Another TuneCore alumnus is lighting up the music world. According to engadget.com, Jay Z’s pet project Tidal has just hit the big seven-figure mark. One million users are getting their kicks fromtidal logo his streaming service. The rapper, who knows how to “Run This Town,” is “Crazy in Love” with the new figures that quiet the haters and verify that he’s on course. Jay Z tweeted, “Nothing real can be threatened, nothing unreal exists,” And yes, he put it out there, “Tidal is platinum.”  

Billboard.com passed on this news from The Hollywood Reporter: To sweeten the pot for users, Tidal is adding a comedy series to the mix: No Small Talk is a standup comedy show hosted by DJ Cipha Sounds. A 35-million song library. Several thousand music videos. Tidal is creating a big wave for artists who want to get heard, noticed—and paid.

Spotify gives music piracy the beat down.

Piracy is on the wane and the super power that may be killing it is Spotify. Digitalmusicnews.com confirms that Spotify is causing a noticeable drop in music piracy. It also is reducing paid downloads from iTunes and Amazon. Here’s the math. Spotify solidly reduces illegal swapping and torrenting; 47 Spotify streams replace one illegal download. On the other hand 137 Spotify streams appear to reduce track sales by 1 unit. A European Study reports, “Our analysis shows that interactive streaming appears to be revenue-neutral for the recorded music industry.”

spotifyAirline passengers will have their choice of 30 million streamed tunes via Spotify’s new deal with Virgin America, reports Music Business Worldwide.  And we relayed some great news for artists; the new feature Spotify Fan Insights gives them a clear profile (demographics, location, preferences) of the music fans that listen to their music on Spotify.

Death to piracy. Long live money-making revenue streams for artists.

SOUND BYTES

 

November Songwriter News

By Dwight Brown

It’s that time of year when you sit back and remember the reasons why you should be thankful.

For songwriters the top of the list is often the ability to write good songs, share them with appreciative fans and collect songwriting royalties from around the world.

This November, as you count your blessings, the world of songwriting and publishing continues to turn…

Ghostwriters haunt rap music

When Meek Mill accused TuneCore alumnus Drake of not writing his own lyrics, the “Hotline Bling” rapper shut him down. Their Twitter tussle led to Forbes.com investigating the hush-hush side of the hip-hop world where some of the biggest and wealthiest rappers in the game get a hand with their rhymes. Dr. Dre and Sean “Puffy Daddy” Combs have worked with talented invisible scribes. In fact, in the Combs classic rap “Bad Boy For Life,” Combs brags, “Don’t worry if I write rhymes, I write checks (Ha).” The D.O.C. and Eminem have left their words on others’ tracks—without a trace. And ghostwriters know full well which artists don’t want, need or use their services: Kendrick Lamar and Jay Z (another TuneCore veteran) are among those that are said to have shunned ghost writers entirely.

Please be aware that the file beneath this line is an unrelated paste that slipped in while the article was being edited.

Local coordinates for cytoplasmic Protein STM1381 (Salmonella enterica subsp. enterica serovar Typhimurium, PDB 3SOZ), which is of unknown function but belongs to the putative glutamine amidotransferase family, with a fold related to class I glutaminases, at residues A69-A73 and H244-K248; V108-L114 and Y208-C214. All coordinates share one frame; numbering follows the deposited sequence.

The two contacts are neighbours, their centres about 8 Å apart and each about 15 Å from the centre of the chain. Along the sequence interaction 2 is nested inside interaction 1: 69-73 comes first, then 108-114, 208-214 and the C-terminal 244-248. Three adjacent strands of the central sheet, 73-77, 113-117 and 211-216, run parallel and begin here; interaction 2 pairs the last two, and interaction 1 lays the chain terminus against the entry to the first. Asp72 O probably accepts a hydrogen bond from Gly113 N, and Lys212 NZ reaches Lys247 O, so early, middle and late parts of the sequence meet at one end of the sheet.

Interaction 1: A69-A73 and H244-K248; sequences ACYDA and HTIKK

Forbes reports that ghostwriters are typically paid between $10,000 and $20,000 upfront for their anonymous contributions. Co-writers, on the other hand, average $50,000 and they have a very enviable fringe benefit: royalty payments that can last for years.

Ghostwriter Tracy Horton recognizes the importance of royalties. “For the first few major projects, I was so happy to be on them that I accepted it as paying my dues—I wasn’t looking for anything,” recalls Horton. After he officially wrote five songs for Supernova, the 2001 solo album of TLC’s Lisa ‘Left-Eye’ Lopez, he saw the light. “Now I know the value of publishing.”

Ghostwriting = one paycheck.
Writing with a credit = a larger check and a royalty stream.

The National Music Publishers Association speaks out

David Israelite, Pres/CEO of the National Music Publishers Association (NMPA) and a tireless fighter for publishers and songwriters, has his work cut out for him. In a candid interview on allaccess.com he tackles the elephant in the room: monetization in the digital age. He breaks it down to the basics, stating that “10 years ago, everybody was afraid of theft and piracy. Now our focus has almost entirely shifted to ‘How do we monetize legal sites that are creating a tremendous amount of value?’ “

A quick roundup of the NMPA positions on three key issues outlined in the article:

  • “Fair Pay for Fair Play” Act – They support this initiative.
  • Labels and publishers teaming to maximize profits – They’re for it.
  • Freemium VS Premium streaming services – They prefer Premium,  but feel it should be up to the artist.

I feel we are making progress,” said Israelite, “There is a lot of value in music; we just want to be paid fairly. Let the free market decide, as in every other intellectual property sold on the Internet.”

Can co-writers get paid fairly without Fractional Licensing?